Northern Plains Feature
Nearly 850 bird species have been identified in Costa Rica, more than in the United States and Canada combined. Consequently, bird-watchers flock here by the thousands. The big attractions tend to be eye-catching species like the keel-billed toucan, but it is the diversity of shape, size, coloration, and behavior that makes bird-watching in Costa Rica so fascinating.
Tropical superstars: Parrots, parakeets, and macaws; toucans and toucanets; and the elusive but legendary resplendent quetzal are a thrill for those of us who don't see them every day.
In supporting roles: Lesser-known but equally impressive species include motmots, with their distinctive racket tails; oropéndolas, which build hanging nests; and an array of hawks, kites, and falcons.
Color me red, blue, yellow... : Two of the most striking species are the showy scarlet macaw and the quirky purple gallinule; tanagers, euphonias, manakins, cotingas, and trogons are some of the country's loveliest plumed creatures, but none of them matches the iridescence of the hummingbirds.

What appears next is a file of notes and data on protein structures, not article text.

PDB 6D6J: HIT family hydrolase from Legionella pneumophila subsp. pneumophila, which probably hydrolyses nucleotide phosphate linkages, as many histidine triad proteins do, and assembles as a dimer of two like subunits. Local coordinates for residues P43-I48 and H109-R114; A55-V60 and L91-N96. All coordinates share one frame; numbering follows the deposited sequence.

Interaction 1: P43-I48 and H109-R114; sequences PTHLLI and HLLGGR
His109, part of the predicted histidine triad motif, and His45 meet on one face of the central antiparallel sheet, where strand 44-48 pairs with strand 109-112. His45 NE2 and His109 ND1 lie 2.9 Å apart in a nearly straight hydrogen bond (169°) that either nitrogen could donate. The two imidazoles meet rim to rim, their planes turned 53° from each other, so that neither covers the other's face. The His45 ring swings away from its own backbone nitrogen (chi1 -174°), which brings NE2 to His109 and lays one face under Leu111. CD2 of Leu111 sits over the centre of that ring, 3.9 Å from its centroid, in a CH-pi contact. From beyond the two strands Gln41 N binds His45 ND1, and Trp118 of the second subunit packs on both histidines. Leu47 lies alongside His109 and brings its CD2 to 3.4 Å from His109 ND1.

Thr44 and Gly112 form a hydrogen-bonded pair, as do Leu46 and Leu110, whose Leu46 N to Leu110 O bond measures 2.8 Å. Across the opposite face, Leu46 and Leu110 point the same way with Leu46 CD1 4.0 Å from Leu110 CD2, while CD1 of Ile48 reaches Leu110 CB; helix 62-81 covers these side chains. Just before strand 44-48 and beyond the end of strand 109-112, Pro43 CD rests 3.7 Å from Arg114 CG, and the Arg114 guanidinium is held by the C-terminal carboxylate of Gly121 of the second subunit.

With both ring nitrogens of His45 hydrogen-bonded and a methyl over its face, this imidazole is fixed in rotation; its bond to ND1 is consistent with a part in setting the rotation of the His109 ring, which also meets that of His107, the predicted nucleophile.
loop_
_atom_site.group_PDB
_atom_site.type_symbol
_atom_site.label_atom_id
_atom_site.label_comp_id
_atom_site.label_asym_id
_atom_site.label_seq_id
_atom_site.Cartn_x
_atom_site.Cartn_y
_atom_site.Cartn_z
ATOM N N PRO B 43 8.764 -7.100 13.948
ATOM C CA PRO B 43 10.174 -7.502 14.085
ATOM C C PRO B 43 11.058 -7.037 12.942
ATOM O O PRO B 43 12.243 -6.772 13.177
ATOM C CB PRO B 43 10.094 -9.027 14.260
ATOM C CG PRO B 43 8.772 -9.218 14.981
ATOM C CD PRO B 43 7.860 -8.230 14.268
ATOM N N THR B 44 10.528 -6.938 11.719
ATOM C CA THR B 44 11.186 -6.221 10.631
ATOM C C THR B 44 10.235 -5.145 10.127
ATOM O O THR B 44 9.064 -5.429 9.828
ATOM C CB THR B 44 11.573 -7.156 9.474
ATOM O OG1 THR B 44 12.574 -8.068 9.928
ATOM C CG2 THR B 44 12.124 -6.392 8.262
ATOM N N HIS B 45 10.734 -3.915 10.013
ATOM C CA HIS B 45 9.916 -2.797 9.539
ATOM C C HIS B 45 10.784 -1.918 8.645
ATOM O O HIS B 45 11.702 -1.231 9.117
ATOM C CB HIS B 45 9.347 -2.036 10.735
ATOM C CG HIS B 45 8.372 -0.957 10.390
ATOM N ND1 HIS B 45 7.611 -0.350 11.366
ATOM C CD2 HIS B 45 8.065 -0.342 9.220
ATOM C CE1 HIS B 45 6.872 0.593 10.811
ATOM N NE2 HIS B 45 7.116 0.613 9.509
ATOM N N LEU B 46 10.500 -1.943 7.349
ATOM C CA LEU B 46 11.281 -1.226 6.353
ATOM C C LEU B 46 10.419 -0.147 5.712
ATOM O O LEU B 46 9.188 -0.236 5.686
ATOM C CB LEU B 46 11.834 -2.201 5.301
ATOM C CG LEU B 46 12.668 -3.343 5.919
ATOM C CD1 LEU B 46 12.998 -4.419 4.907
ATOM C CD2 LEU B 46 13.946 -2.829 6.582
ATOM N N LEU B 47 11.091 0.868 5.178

Singing in the rain: The relatively inconspicuous clay-color robin is Costa Rica's national bird. It may look plain, but its song is melodious, and because the males sing almost constantly toward the end of the dry season—the beginning of their mating season—local legend has it that they call the rains.
The big and the small of it: The hummingbird is a mere 6¼ cm (2½ inches) tall and weighs just over 2 grams, whereas the jabiru, a long-legged stork, can grow to more than 1.2 meters (4 feet) tall and weigh up to 14 pounds. Costa Rica hosts 51 members of the hummingbird family, compared with just one species for all of the United States east of the Rocky Mountains.
"Snow birds": If you're here between October and April, don't be surprised if you see some feathered friends from home. When northern birds fly south for the winter, they don't all head to Miami. Seasonal visitors like the Kentucky warbler make up about a quarter of the amazing avian panorama in Costa Rica.
Bird-watching can be done everywhere in the country. And don't let the rainy season deter you: seasonal lagunas (lagoons) such as Caño Negro and the swamps of Palo Verde National Park, which disappear during the dry months, are excellent places to see birds.
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